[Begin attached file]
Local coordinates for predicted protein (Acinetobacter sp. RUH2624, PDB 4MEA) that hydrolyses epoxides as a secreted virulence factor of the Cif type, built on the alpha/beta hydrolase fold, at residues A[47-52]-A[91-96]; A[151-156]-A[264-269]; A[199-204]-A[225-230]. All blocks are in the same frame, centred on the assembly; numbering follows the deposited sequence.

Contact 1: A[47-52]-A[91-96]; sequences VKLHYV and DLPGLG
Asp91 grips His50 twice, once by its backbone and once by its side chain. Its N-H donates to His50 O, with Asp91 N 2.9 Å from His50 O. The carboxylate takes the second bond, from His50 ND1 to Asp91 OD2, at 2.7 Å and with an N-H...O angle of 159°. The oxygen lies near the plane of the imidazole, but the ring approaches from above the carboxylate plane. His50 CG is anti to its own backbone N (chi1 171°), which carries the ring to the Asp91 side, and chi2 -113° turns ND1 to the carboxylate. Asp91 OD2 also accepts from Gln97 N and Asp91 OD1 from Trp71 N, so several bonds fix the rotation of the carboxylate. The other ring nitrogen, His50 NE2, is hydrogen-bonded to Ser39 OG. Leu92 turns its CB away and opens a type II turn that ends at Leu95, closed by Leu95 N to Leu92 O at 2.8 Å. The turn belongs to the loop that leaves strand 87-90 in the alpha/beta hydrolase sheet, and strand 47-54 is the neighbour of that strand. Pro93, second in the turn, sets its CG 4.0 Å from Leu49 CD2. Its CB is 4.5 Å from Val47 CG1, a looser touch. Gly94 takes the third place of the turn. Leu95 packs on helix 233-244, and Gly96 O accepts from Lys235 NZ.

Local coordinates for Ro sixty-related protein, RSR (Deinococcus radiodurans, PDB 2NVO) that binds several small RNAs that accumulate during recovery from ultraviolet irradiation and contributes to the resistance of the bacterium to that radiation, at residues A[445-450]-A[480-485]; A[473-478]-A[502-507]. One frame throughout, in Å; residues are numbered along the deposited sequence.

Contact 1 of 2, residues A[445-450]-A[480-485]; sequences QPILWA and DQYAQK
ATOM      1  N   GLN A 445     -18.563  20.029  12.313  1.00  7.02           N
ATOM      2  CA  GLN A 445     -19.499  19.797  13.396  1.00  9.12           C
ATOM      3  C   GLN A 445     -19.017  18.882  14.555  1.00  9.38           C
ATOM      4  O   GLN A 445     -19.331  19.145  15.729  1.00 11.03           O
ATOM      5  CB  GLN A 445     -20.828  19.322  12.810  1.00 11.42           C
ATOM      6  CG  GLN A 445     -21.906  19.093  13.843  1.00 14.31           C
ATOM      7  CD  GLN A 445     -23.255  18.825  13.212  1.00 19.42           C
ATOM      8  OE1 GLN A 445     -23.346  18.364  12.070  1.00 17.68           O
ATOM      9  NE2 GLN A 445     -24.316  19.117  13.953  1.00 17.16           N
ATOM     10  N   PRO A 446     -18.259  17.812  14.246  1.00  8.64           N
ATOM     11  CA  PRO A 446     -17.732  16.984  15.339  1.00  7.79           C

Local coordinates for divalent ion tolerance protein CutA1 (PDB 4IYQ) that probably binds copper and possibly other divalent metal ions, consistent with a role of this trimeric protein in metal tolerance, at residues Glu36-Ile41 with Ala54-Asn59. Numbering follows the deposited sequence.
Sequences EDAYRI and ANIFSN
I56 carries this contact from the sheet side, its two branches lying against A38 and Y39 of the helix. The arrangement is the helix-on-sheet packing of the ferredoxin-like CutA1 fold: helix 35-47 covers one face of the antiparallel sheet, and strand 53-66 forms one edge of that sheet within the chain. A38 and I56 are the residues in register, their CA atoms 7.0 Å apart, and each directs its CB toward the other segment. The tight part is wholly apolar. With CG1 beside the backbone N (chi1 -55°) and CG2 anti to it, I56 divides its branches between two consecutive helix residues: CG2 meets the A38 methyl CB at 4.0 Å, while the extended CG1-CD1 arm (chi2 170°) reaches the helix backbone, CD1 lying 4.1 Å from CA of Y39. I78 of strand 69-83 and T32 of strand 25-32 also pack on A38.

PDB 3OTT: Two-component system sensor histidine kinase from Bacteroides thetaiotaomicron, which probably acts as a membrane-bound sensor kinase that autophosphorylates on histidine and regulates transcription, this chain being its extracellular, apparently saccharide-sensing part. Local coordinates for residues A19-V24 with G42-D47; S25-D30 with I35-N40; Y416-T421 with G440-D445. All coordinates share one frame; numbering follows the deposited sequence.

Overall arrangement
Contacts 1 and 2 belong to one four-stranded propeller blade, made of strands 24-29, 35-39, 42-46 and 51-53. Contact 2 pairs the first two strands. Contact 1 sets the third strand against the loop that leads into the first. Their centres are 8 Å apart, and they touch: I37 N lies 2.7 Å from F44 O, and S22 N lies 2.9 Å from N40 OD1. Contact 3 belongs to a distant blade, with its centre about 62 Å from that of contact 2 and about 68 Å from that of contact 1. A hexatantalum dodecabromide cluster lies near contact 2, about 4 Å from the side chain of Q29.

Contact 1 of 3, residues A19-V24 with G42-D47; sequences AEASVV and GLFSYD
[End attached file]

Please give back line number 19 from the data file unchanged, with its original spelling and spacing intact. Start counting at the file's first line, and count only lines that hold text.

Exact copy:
I56 carries this contact from the sheet side, its two branches lying against A38 and Y39 of the helix. The arrangement is the helix-on-sheet packing of the ferredoxin-like CutA1 fold: helix 35-47 covers one face of the antiparallel sheet, and strand 53-66 forms one edge of that sheet within the chain. A38 and I56 are the residues in register, their CA atoms 7.0 Å apart, and each directs its CB toward the other segment. The tight part is wholly apolar. With CG1 beside the backbone N (chi1 -55°) and CG2 anti to it, I56 divides its branches between two consecutive helix residues: CG2 meets the A38 methyl CB at 4.0 Å, while the extended CG1-CD1 arm (chi2 170°) reaches the helix backbone, CD1 lying 4.1 Å from CA of Y39. I78 of strand 69-83 and T32 of strand 25-32 also pack on A38.